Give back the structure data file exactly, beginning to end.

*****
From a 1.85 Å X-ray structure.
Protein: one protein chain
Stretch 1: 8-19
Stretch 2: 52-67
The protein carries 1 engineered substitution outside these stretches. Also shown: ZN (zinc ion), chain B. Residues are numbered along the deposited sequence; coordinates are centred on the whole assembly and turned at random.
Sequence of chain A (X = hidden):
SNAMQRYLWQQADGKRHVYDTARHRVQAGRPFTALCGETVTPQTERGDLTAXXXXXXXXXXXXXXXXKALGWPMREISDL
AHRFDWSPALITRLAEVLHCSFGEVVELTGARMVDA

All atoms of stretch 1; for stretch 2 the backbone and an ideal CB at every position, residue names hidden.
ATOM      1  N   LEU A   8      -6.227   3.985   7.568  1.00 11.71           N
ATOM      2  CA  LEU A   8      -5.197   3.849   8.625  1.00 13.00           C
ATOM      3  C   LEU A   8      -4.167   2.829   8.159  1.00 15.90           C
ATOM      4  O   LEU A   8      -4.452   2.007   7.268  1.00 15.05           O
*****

From a 1.85 Å X-ray structure.
Protein: one protein chain
Stretch 1: 8-19
Stretch 2: 52-67
The protein carries 1 engineered substitution outside these stretches. Also shown: ZN (zinc ion), chain B. Residues are numbered along the deposited sequence; coordinates are centred on the whole assembly and turned at random.
Sequence of chain A (X = hidden):
SNAMQRYLWQQADGKRHVYDTARHRVQAGRPFTALCGETVTPQTERGDLTAXXXXXXXXXXXXXXXXKALGWPMREISDL
AHRFDWSPALITRLAEVLHCSFGEVVELTGARMVDA

All atoms of stretch 1; for stretch 2 the backbone and an ideal CB at every position, residue names hidden.
ATOM      1  N   LEU A   8      -6.227   3.985   7.568  1.00 11.71           N
ATOM      2  CA  LEU A   8      -5.197   3.849   8.625  1.00 13.00           C
ATOM      3  C   LEU A   8      -4.167   2.829   8.159  1.00 15.90           C
ATOM      4  O   LEU A   8      -4.452   2.007   7.268  1.00 15.05           O